Here's an alternative idea that's entirely based on my experience.

Buy a new toy, make it a Roomba.

Here's what happened to us. We got it as a gift, but we thought it was a cool and intersting thing - a robotic self propelled vacuum! It has been fun and entertaining in a nutty sort of way. So it does your vacuuming, provides some entertainment and forces you to pick up the floor a good bit before you can run the Roomba.

For us it's been a very cool thing and made cleaning a little more fun for us. Ken
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Re: not what you asked for

Postby gwa » Tue Aug 12, 2008 3:07 pm

notasperfectasyou wrote: So it does your vacuuming, provides some entertainment and forces you to pick up the floor a good bit before you can run the Roomba.

For us it's been a very cool thing and made cleaning a little more fun for us. Ken


Does it clean toilets bath tubs and windows?

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Postby Punchy » Wed Aug 13, 2008 8:58 am

I've heard great things about the Roomba from friends (and I would enjoy watching my cats' reaction to it, haha!) however gwa is right, I need more than just that. And even with vacuuming, because I have cats I also need the couches and the drapes vacuumed regularly because their fur gets everywhere.

I emailed the MS Society after a ridiculous internal struggle. Here in Canada you can qualify for assistance for this sort of thing, but at first I felt guilty about it because I am not very disabled and it feels like I'm cheating the system. Then I realized I DO have multiple sclerosis, and I'm doing this because the MS makes it difficult, and I have every right to it. It's hard for me because I am usually the one who takes after other people, not the one who needs help. But we all know about that, don't we?

:?
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Re: not what you asked for

Postby notasperfectasyou » Wed Aug 13, 2008 9:18 am

gwa wrote:Does it clean toilets bath tubs and windows? gwa


now...... just because it's not a perfect solution, don't mean, it's not worth trying, hummm.........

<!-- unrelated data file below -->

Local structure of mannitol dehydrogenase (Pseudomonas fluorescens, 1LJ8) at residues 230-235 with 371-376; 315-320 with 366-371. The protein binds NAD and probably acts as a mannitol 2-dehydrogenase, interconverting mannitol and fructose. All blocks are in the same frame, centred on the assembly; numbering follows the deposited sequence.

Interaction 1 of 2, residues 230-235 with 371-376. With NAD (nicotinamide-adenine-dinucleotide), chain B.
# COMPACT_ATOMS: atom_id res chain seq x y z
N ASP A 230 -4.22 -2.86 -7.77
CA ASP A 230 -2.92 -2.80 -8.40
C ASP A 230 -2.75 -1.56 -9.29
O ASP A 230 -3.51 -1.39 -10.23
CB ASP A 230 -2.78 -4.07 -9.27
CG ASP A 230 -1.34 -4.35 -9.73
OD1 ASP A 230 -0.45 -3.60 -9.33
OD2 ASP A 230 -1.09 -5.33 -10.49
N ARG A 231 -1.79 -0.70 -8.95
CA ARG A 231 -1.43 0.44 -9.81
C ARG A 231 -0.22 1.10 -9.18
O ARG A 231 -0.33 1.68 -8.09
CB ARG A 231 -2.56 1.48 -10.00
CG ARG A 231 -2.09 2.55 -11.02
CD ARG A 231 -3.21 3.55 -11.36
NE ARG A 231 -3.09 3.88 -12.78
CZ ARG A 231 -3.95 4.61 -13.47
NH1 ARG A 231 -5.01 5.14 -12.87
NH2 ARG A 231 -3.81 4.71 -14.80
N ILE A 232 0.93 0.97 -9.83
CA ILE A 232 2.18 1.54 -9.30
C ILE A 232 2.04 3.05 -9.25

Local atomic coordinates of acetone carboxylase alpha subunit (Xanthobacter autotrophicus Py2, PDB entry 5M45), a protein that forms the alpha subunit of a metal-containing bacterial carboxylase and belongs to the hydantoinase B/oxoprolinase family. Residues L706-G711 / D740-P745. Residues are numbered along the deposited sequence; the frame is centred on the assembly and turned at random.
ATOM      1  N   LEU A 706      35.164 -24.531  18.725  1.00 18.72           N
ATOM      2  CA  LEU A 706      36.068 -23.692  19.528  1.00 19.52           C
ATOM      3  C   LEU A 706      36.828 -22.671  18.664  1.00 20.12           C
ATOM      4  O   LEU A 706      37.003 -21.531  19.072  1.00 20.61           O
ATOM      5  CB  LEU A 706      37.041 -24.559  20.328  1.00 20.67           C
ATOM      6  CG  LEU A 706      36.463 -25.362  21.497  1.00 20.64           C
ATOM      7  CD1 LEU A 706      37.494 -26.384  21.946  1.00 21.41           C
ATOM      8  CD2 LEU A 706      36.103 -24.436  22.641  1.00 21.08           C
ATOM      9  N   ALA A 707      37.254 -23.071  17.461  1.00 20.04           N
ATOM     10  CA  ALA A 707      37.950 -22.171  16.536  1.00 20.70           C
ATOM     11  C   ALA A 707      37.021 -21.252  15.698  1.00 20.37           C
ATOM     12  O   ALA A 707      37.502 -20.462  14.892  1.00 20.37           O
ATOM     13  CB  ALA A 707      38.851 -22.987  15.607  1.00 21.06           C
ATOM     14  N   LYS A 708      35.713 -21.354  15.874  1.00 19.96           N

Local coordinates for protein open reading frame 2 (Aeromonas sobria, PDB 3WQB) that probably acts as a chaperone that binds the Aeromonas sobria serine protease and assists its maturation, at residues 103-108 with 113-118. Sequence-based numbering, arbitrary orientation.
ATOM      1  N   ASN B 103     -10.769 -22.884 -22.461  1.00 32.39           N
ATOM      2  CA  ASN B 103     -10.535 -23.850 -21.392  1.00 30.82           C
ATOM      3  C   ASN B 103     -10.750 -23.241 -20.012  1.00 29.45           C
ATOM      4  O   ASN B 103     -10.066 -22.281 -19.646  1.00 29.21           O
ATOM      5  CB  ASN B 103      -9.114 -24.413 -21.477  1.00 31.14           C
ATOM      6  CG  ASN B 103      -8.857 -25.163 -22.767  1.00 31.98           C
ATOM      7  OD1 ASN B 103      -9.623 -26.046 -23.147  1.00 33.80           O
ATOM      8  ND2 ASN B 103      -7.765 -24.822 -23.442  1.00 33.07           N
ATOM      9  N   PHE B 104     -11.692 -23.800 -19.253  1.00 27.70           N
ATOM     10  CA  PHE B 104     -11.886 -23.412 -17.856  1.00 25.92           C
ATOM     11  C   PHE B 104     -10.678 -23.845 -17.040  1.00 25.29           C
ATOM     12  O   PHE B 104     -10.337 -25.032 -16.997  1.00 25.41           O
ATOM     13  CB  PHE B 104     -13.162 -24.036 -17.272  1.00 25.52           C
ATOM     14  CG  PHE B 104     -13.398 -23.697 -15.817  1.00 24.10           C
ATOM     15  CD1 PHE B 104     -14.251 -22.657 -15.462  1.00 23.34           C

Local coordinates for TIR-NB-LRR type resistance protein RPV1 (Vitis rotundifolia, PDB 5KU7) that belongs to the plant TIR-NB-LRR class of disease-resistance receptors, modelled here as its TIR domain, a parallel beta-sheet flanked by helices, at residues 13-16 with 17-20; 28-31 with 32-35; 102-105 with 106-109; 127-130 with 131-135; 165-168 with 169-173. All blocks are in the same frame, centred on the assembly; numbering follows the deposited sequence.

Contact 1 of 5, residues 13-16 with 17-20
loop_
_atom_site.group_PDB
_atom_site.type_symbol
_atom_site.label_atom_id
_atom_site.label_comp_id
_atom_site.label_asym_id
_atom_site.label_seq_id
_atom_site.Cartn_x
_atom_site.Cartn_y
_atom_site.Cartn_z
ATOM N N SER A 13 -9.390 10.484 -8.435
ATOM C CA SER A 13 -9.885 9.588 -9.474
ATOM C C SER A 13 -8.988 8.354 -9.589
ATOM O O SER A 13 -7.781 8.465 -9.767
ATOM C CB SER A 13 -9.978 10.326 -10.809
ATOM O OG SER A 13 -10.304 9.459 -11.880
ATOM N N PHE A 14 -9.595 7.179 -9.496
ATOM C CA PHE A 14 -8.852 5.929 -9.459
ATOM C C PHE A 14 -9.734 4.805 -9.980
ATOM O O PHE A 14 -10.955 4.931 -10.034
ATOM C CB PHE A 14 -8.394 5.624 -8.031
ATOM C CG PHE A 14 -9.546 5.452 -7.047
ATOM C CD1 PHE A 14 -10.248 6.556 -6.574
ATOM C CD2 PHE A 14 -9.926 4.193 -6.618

Isn't that what most of us here at TIMS are doing for our MS?
Ken
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Re: not what you asked for

Postby gwa » Wed Aug 13, 2008 11:34 am

notasperfectasyou wrote:
gwa wrote:Does it clean toilets bath tubs and windows? gwa


now...... just because it's not a perfect solution, don't mean, it's not worth trying, hummm.........

Isn't that what most of us here at TIMS are doing for our MS?
Ken


You are right, bad on me.

gwa
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Postby RedSonja » Mon Aug 25, 2008 7:04 am

We have always had a cleaning lady, even before MS, because we both work full time and with kids it was just too much.

The first was a local woman we found by advertising in the local paper. She disappeared without warning when she found a better job. Then another local, disappeared too.

Then we got an Italian woman, recommended by a neighbour. Since then we have been cared for by a succession of her cousins and in-laws. We pay a bit more than the standard wage and are rewarded with reliability. They are always reliable, quick, hard-working, polite ... We hardly meet, we leave notes for each other and I leave cash there every week for the previous week.

To start with it was a funny feeling, giving the key to a stranger. But we have never had a problem. When I meet the current incumbent we chat about children and the weather. I always address them formally, Fr. So-and-so, I think it is a bit patronising to call them by their first names.
Bibo ergo sum